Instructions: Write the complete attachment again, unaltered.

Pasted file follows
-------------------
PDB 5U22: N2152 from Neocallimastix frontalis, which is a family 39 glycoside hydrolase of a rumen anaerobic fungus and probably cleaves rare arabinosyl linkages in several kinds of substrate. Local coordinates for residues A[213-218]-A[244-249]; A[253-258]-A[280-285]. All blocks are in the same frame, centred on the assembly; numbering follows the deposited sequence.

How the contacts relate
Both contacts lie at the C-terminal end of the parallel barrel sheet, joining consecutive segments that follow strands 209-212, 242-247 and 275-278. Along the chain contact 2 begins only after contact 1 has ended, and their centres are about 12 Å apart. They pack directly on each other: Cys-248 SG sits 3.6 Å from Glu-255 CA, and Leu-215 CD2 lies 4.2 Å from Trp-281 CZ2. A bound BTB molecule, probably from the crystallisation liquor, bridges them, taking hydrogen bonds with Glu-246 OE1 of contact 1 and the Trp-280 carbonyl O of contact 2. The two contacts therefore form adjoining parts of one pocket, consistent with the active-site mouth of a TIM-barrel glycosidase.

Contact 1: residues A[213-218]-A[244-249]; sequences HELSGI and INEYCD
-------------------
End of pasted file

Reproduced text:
PDB 5U22: N2152 from Neocallimastix frontalis, which is a family 39 glycoside hydrolase of a rumen anaerobic fungus and probably cleaves rare arabinosyl linkages in several kinds of substrate. Local coordinates for residues A[213-218]-A[244-249]; A[253-258]-A[280-285]. All blocks are in the same frame, centred on the assembly; numbering follows the deposited sequence.

How the contacts relate
Both contacts lie at the C-terminal end of the parallel barrel sheet, joining consecutive segments that follow strands 209-212, 242-247 and 275-278. Along the chain contact 2 begins only after contact 1 has ended, and their centres are about 12 Å apart. They pack directly on each other: Cys-248 SG sits 3.6 Å from Glu-255 CA, and Leu-215 CD2 lies 4.2 Å from Trp-281 CZ2. A bound BTB molecule, probably from the crystallisation liquor, bridges them, taking hydrogen bonds with Glu-246 OE1 of contact 1 and the Trp-280 carbonyl O of contact 2. The two contacts therefore form adjoining parts of one pocket, consistent with the active-site mouth of a TIM-barrel glycosidase.

Contact 1: residues A[213-218]-A[244-249]; sequences HELSGI and INEYCD